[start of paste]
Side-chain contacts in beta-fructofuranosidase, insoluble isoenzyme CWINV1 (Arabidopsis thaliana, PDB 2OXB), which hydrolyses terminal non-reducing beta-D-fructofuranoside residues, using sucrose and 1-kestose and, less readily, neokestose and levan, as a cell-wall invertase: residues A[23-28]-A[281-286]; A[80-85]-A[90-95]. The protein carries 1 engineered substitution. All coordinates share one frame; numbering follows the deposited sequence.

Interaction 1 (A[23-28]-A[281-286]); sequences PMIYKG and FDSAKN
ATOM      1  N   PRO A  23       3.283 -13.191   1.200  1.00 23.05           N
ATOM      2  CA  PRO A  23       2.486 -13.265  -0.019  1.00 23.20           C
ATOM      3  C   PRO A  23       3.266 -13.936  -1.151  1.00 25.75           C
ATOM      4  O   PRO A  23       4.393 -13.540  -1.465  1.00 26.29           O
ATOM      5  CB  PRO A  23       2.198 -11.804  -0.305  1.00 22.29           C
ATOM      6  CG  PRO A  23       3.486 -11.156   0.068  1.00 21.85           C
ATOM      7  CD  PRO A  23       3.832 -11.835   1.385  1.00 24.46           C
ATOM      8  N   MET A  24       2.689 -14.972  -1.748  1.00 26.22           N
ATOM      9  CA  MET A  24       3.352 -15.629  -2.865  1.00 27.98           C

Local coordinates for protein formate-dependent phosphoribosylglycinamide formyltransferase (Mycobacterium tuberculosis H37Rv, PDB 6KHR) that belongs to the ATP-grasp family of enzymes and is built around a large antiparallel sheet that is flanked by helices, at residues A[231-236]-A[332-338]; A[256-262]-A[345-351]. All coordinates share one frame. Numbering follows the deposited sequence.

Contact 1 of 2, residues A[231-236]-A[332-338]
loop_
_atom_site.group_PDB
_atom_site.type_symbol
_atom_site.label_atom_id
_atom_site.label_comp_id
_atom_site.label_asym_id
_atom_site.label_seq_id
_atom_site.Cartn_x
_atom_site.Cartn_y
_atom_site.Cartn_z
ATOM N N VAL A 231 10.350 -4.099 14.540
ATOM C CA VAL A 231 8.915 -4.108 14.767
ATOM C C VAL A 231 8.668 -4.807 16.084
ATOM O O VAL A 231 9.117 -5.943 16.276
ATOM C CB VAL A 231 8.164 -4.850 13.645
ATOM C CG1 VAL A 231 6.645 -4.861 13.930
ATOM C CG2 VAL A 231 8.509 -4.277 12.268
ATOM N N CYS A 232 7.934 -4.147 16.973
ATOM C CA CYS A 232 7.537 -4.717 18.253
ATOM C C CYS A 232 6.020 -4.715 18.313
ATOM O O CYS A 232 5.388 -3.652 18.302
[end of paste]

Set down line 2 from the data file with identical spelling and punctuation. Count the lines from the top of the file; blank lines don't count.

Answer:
Interaction 1 (A[23-28]-A[281-286]); sequences PMIYKG and FDSAKN